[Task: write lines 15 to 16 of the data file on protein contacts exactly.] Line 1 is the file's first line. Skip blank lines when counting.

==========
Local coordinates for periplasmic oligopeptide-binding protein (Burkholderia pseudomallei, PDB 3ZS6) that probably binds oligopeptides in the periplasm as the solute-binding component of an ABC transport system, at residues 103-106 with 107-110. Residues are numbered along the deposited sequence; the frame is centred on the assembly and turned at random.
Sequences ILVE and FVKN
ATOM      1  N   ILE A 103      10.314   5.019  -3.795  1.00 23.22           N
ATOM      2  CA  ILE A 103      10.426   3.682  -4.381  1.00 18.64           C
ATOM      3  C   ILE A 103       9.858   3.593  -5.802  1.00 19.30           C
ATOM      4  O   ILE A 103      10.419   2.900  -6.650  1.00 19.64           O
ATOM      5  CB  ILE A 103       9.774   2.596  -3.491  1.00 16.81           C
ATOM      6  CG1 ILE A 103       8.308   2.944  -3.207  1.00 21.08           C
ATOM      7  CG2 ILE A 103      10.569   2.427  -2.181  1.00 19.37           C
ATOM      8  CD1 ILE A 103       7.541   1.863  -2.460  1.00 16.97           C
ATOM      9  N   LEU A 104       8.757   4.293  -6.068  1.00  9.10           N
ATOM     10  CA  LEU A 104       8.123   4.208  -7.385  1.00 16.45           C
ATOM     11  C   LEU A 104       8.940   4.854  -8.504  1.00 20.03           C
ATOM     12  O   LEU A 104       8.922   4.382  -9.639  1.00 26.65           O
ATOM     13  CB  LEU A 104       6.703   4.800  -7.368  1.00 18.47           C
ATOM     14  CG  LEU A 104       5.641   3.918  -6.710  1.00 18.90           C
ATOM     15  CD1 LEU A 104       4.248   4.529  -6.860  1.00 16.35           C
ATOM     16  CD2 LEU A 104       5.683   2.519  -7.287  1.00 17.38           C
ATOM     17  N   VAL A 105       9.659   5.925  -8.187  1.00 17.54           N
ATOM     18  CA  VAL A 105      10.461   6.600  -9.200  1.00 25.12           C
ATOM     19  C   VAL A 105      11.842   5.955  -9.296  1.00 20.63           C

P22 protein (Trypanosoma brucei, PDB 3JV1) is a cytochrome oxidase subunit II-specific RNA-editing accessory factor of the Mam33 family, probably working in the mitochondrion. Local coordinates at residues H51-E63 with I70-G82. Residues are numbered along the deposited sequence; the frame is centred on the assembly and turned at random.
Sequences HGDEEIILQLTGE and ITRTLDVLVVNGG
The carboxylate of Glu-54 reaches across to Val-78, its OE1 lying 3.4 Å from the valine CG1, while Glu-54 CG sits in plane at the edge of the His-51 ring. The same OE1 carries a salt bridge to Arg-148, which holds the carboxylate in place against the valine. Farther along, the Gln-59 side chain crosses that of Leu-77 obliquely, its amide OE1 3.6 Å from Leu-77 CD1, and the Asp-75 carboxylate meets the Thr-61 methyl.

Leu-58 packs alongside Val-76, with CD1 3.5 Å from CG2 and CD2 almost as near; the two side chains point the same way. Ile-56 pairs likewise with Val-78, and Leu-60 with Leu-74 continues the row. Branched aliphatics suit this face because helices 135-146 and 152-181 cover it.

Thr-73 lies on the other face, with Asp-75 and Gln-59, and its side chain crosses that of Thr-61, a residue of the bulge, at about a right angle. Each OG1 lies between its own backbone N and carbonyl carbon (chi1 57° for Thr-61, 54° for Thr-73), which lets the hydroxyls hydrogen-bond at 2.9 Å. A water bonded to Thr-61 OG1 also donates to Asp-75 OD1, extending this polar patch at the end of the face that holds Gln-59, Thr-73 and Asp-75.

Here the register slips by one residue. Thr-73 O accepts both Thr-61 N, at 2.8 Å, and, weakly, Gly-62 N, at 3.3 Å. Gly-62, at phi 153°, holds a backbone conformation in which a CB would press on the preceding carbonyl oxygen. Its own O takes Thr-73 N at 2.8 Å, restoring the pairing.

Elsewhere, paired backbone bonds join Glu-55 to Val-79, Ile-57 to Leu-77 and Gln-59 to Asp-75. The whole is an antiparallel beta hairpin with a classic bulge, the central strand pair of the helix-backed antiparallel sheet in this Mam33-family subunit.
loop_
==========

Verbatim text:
ATOM     13  CB  LEU A 104       6.703   4.800  -7.368  1.00 18.47           C
ATOM     14  CG  LEU A 104       5.641   3.918  -6.710  1.00 18.90           C